Apple Silicon block diagram

Apple Silicon, the basics

Apple has two basic platforms; ARM-based phones, tablets, watches, and whatnot and Intel-based x86-64 based computers.

ARM is what is known as RISC (reduced instruction set computing). To use the car-analogy, RISC is a stripped-down no frills simple car without infotainment or even air conditioning; its purpose built to be small, agile, and as economical as possible – which is why it’s used in things that run on batteries like phones and watches.

X86-64 is CISC (complex instruction set computing). Continuing the car analogy, CISC is a big luxury car that has a million options for everything you can possibly imagine to appeal to as many people as possible – but the tradeoff it its big and power hungry, and why it’s used in desktop systems with large heatsinks.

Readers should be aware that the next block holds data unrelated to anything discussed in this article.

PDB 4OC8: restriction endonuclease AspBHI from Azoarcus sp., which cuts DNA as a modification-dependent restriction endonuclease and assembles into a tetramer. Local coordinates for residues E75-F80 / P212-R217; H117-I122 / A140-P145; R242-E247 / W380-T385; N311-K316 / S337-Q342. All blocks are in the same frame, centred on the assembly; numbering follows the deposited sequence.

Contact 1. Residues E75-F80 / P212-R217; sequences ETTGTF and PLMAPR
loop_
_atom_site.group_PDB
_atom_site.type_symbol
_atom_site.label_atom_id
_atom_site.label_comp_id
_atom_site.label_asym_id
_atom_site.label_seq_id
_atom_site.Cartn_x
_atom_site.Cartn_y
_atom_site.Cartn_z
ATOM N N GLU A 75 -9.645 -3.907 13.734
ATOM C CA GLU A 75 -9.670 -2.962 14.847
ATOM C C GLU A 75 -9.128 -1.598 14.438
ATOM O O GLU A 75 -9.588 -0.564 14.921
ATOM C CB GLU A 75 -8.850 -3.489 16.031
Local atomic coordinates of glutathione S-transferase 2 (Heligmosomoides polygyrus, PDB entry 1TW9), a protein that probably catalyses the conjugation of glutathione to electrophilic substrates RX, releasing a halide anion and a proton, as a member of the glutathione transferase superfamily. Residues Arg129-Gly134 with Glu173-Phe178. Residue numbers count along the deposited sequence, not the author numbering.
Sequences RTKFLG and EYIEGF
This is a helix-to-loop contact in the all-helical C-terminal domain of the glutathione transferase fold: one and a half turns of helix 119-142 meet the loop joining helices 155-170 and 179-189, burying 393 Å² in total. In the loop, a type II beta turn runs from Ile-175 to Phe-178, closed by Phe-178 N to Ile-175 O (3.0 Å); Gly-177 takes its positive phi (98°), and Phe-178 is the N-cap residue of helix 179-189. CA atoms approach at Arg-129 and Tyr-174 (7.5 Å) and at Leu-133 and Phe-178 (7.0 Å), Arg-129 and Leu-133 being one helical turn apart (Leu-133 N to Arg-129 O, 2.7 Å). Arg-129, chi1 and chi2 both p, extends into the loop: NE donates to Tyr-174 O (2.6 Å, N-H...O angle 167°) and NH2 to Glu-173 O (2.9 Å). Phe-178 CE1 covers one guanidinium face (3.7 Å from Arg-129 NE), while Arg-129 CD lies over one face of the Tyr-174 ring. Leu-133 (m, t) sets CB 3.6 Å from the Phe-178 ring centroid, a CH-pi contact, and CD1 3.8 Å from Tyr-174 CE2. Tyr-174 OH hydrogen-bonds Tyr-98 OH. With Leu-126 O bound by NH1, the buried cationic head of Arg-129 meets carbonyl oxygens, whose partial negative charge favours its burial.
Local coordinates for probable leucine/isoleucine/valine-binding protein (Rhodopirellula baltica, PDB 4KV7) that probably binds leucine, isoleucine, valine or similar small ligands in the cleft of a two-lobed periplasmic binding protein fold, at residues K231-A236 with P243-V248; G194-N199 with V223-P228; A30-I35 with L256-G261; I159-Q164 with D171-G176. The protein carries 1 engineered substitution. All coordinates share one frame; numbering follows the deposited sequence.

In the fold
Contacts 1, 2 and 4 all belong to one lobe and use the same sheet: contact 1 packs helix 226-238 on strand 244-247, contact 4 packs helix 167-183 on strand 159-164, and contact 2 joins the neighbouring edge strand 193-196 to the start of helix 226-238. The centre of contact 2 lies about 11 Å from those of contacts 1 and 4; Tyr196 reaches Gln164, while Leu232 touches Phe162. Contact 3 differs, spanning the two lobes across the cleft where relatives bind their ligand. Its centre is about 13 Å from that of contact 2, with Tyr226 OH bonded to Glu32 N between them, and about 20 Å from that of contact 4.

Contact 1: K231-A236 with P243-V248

Apple Silicon like the A12Z and new A14 are RISC-based processors while Intel i5, i7, and i9 processors are CISC-based.

Since Apple transitioned from the PowerPC architecture to Intel in 2006, the OS (OSX) and all other software written for Apple has been of CISC nature and written to use a lot of the luxury car features of the Intel CPU such as instructions specific to virtual machine systems – which don’t exist in the RISC world.

So, now Apple is bridging the gap between room temperature battery powered RISC systems and hot heat-sink bearing desktop systems with Apple Silicon. This means a lot of core x86 code needs to be adjusted for the new CPUs – which is where the Apple Silicon Dev Kit comes in. After all, if you’re updating your code for a new architecture you need to test it on that architecture.

Now, Apple has a JIT (just in time) compiler called “Rosetta” that can translate x86 to Apple Silicon somewhat on the fly, but it’s only meant to ease the transition to new apps for end users and is not a reason to not write Apple Silicon specific code.

And that’s where iBeta comes in. We have Apple Silicon Dev Kits and can test x86 to Apple Silicon software transitions.